On June 24, 2011, Dr. Felger was in the STD clinic to observe clinic operations and see clients as necessary.[2] Dr. Felger was present during a client interview. The client stated his partner had told him he had an STD possibly Chlamydia but there was no lab report of the partner named to confirm the client exposure.
Clinic practice has been to treat partners when a positive lab of the diagnosed partner lab can be obtained. In the absence of a lab report testing of the partner presenting is done and treatment initiated upon confirmation of the STD diagnosis.
Dr. Felger decided as the attending physician to treat this client based on his statement of exposure. Beverly Stillson felt that this was outside the realm of our established clinical practice and was uncomfortable giving the ordered medication and declined to administer. The director of Nursing intervened and requested the client be tested and have specimen sent to the lab for testing and gave the ordered oral

Page 674

medication to the patient prior to the client leaving the clinic.
Clinical practice in the STD clinic follows the CDC 2010 guidelines for the treatment of STD[s]. However, the attending physician always can use their [sic] clinical judgment in decisions how to best treat each individual client.
There may be times when differences in opinion as to optimal treatment or policy seem to be in conflict. Open discussion is critical but the overriding factor is the determination of the physician as to the medication order and treatment for a client.
It is essential that if a physician order for a medication is given it be administered unless there is the potential for significant harm to the client. This was not the concern in this case. The order could have been written as a verbal order on the chart or Dr. Felger could have been asked to write an order for the medication.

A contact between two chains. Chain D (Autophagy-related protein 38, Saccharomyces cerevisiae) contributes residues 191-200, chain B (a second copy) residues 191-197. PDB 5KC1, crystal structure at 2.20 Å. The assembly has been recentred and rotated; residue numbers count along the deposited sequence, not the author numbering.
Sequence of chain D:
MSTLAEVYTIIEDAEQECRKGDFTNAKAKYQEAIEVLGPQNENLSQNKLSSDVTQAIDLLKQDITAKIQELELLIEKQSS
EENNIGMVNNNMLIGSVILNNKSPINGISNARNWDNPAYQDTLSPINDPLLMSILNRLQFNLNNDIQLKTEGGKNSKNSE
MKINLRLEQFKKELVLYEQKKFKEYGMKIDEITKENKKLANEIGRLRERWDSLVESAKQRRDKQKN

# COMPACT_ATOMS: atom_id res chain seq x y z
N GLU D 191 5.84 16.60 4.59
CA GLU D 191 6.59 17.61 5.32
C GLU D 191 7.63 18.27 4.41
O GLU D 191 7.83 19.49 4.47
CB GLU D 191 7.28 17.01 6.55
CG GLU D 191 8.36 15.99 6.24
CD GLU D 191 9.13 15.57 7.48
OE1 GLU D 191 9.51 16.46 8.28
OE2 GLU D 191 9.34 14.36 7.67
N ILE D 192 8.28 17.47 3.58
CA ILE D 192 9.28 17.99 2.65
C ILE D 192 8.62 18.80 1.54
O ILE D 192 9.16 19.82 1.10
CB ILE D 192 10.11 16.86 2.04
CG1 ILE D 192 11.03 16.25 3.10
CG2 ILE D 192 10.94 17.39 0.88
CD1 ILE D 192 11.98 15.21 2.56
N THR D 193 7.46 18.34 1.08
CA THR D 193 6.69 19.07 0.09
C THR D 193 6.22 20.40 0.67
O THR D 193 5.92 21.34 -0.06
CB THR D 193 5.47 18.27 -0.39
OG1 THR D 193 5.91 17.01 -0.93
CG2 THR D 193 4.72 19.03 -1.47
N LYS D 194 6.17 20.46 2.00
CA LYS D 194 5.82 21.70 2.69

Registered Nurses work under the direction of the attending physician. Communication and positive working relationships are critical as part of a core health care team.
The incident reflects a breakdown in communication and clear understanding of STD policies that can be seen as policy rather than guidelines for decision making. Beverly is also new in her role in the STD clinic and is working in a clinic that has not been fully operational until the past three months.
I do not anticipate any further concerns in the working relationship with our Health Officer. A positive outcome of the meeting is the recognition of the need to meet on a regular basis with the Health Officer and STD nursing staff to address clinic operations and concerns that affect client care and overall clinic operations.

Id. at 111 (emphases added). In addition to the written reprimand, Dr. Felger told Stillson, " I don't want to hear any more about your nursing license." Id. at 108.

In July 2011, after the Indiana State Department of Health " recogni[zed]" the 2010 CDC Guidelines for Treatment of Sexually Transmitted Diseases, the clinic revised some of its policies regarding the protocols for treating STDs. Appellee's App. at 4. Effective July 11, 2011, SJHD's policy provided in relevant part that diagnoses of gonorrhea and chlamydia would be made " [b]ased on a positive [urine test] or positive lab from other health care provider[.]" Id. at 10, 11. Further, a patient presenting with " documentation of positive partner lab or patient stated history of exposure" would be treated for gonorrhea or chlamydia. Id. But the diagnosis of syphilis required a " clinical decision and laboratory diagnosis" by the attending physician " prior to the administration of Penicillin." Id. at 15 (emphasis added).

On July 19, Dewart contacted a former nursing professor by email and wrote the following:

Currently, I am working part-time in the STD clinic. At present, a fellow RN and myself have been operating under a policy signed by a health officer, that says that STD clinic staff shall use the CDC Treatment Guidelines to treat patients (based upon a positive lab result). Regarding treatment of partners, a policy outlines that partners can be treated with proof of a positive partner lab. This practice of presumptive treatment of contacts of someone diagnosed with an STD is endorsed by the CDC in the most current 2010 Treatment Guidelines.
Last week, however, we were blindsided by a new policy, with wording related to presumptive treatment that I can find no ...